2018 was a whirlwind. Meetings. Pitches. Travel. Learning to do audio on YouTube. Turning our apartment into a wall-to-wall Post-it note storyboard. You see, we’re trying to create the first prototype of Nature Labs by fall 2019 and, as a result, we had fewer days in the field than ever before. Yet 2018 was good to us. We made our time in the Rocky Mountains count like never before, narrowing our search to specific individuals and landscapes we’ve come to know well while working to create the stories that will underpin Nature Labs.
In order of date, please enjoy a behind the scenes look at the making of Nature Labs and what became our top wildlife encounters from 2018.
Moose in Maligne
With one of Canada’s most iconic landscapes as the backdrop, a moose cow and calf go for a late fall swim at sunset.
It has long been a dream to see a moose swim Maligne Lake in Jasper National Park, part of the World Heritage Site that includes the Robson Valley ecosystem, the biological gem that is at the heart of our current storytelling work. When this pair first dipped their hooves into the lake’s icy waters, we could hardly believe our luck. And it’s not because we were trying to catch the perfect moment in nature; it’s because this image tells a much bigger, much more important story.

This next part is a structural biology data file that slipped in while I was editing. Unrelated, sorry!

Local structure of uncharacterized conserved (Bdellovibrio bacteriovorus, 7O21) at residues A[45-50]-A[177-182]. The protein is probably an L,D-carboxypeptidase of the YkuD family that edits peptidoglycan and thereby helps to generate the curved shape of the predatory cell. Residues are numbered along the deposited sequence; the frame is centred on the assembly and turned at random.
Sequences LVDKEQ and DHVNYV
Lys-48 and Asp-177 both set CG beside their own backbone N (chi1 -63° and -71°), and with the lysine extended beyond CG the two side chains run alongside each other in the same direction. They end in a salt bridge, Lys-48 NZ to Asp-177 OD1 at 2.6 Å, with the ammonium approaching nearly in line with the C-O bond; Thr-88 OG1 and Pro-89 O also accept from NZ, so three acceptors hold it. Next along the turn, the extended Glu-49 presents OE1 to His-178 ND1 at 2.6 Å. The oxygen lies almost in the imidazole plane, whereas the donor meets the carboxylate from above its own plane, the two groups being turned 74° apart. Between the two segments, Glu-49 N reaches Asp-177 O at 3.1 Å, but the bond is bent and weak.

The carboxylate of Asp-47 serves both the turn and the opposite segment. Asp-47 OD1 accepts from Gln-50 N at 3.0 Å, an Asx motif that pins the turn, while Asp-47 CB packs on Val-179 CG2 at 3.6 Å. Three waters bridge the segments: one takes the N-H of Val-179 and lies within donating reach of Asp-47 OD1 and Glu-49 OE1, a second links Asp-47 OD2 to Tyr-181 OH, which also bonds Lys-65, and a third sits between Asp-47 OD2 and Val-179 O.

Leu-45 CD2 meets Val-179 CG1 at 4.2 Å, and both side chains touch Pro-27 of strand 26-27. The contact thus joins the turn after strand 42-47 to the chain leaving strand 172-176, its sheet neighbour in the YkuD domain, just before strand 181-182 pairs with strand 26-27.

For years, moose sightings in some parts of the Canadian Rocky Mountains were few and far between – including around Maligne Lake. Yet, like all natural cycles, when nature is left to its own devices, the food chain autocorrects. Today, in this ecosystem, the moose population is exploding. This cow and calf were just one of seven sets of moose mother and young we documented from Robson through into other parts of this transboundary wildlife corridor. Within the next several years, keystone species – such as wolves – will see their populations increase, helping restore their numbers in spaces, like this one, where they have been absent.
Why is this story important? It’s an example of habitat carrying capacity and food chains at work, a key component of the grade 10 Science curriculum, one of the four courses that will be the focus of Nature Labs. More importantly, it’s stories like this one that can help students ask better questions in order to find better answers to how we can sustain our fragile biodiversity – the systems that sustain all of us.
Help us create a world where we all strive to create a better balance between the needs of people and nature.
Whether it’s $50 or $500, every dollar counts.
Federally registered non-profit #1063793-9